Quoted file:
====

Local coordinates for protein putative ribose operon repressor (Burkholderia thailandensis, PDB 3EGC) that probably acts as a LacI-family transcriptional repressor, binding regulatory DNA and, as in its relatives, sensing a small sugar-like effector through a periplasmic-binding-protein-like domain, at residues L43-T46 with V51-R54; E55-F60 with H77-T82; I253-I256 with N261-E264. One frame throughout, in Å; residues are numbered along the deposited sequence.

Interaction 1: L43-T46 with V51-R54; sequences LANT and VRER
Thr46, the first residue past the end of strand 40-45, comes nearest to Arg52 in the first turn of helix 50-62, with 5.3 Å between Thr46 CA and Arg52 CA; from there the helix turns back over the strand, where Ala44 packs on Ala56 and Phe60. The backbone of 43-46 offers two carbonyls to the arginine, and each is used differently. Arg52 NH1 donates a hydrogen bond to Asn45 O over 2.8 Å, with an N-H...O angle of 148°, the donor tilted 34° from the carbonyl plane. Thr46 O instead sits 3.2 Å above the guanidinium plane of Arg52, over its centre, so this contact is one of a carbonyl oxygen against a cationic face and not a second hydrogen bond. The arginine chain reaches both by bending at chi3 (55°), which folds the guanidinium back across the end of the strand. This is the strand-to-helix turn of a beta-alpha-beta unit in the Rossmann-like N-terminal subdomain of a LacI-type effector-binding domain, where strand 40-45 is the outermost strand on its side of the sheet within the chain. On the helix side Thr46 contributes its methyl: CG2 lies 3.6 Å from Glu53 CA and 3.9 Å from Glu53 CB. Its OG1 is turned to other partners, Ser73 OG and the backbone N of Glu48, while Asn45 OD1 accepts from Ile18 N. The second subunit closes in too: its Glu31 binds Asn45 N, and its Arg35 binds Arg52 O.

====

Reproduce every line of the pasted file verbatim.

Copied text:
Local coordinates for protein putative ribose operon repressor (Burkholderia thailandensis, PDB 3EGC) that probably acts as a LacI-family transcriptional repressor, binding regulatory DNA and, as in its relatives, sensing a small sugar-like effector through a periplasmic-binding-protein-like domain, at residues L43-T46 with V51-R54; E55-F60 with H77-T82; I253-I256 with N261-E264. One frame throughout, in Å; residues are numbered along the deposited sequence.

Interaction 1: L43-T46 with V51-R54; sequences LANT and VRER
Thr46, the first residue past the end of strand 40-45, comes nearest to Arg52 in the first turn of helix 50-62, with 5.3 Å between Thr46 CA and Arg52 CA; from there the helix turns back over the strand, where Ala44 packs on Ala56 and Phe60. The backbone of 43-46 offers two carbonyls to the arginine, and each is used differently. Arg52 NH1 donates a hydrogen bond to Asn45 O over 2.8 Å, with an N-H...O angle of 148°, the donor tilted 34° from the carbonyl plane. Thr46 O instead sits 3.2 Å above the guanidinium plane of Arg52, over its centre, so this contact is one of a carbonyl oxygen against a cationic face and not a second hydrogen bond. The arginine chain reaches both by bending at chi3 (55°), which folds the guanidinium back across the end of the strand. This is the strand-to-helix turn of a beta-alpha-beta unit in the Rossmann-like N-terminal subdomain of a LacI-type effector-binding domain, where strand 40-45 is the outermost strand on its side of the sheet within the chain. On the helix side Thr46 contributes its methyl: CG2 lies 3.6 Å from Glu53 CA and 3.9 Å from Glu53 CB. Its OG1 is turned to other partners, Ser73 OG and the backbone N of Glu48, while Asn45 OD1 accepts from Ile18 N. The second subunit closes in too: its Glu31 binds Asn45 N, and its Arg35 binds Arg52 O.